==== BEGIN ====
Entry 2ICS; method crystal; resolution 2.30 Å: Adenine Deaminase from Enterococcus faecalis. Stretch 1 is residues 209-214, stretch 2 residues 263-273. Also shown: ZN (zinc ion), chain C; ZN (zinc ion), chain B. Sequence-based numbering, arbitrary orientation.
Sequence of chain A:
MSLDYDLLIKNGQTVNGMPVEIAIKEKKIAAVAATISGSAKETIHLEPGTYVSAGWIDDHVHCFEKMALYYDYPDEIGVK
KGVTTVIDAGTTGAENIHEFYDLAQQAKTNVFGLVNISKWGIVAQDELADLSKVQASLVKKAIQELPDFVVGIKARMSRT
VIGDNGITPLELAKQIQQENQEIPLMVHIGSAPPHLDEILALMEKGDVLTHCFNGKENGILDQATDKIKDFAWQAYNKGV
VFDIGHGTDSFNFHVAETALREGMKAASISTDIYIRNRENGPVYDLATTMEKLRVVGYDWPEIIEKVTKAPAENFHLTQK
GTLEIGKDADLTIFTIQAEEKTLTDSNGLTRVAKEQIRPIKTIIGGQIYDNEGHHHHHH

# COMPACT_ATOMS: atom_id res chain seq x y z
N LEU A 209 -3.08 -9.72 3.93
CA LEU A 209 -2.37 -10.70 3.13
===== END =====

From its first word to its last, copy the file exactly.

Entry 2ICS; method crystal; resolution 2.30 Å: Adenine Deaminase from Enterococcus faecalis. Stretch 1 is residues 209-214, stretch 2 residues 263-273. Also shown: ZN (zinc ion), chain C; ZN (zinc ion), chain B. Sequence-based numbering, arbitrary orientation.
Sequence of chain A:
MSLDYDLLIKNGQTVNGMPVEIAIKEKKIAAVAATISGSAKETIHLEPGTYVSAGWIDDHVHCFEKMALYYDYPDEIGVK
KGVTTVIDAGTTGAENIHEFYDLAQQAKTNVFGLVNISKWGIVAQDELADLSKVQASLVKKAIQELPDFVVGIKARMSRT
VIGDNGITPLELAKQIQQENQEIPLMVHIGSAPPHLDEILALMEKGDVLTHCFNGKENGILDQATDKIKDFAWQAYNKGV
VFDIGHGTDSFNFHVAETALREGMKAASISTDIYIRNRENGPVYDLATTMEKLRVVGYDWPEIIEKVTKAPAENFHLTQK
GTLEIGKDADLTIFTIQAEEKTLTDSNGLTRVAKEQIRPIKTIIGGQIYDNEGHHHHHH

# COMPACT_ATOMS: atom_id res chain seq x y z
N LEU A 209 -3.08 -9.72 3.93
CA LEU A 209 -2.37 -10.70 3.13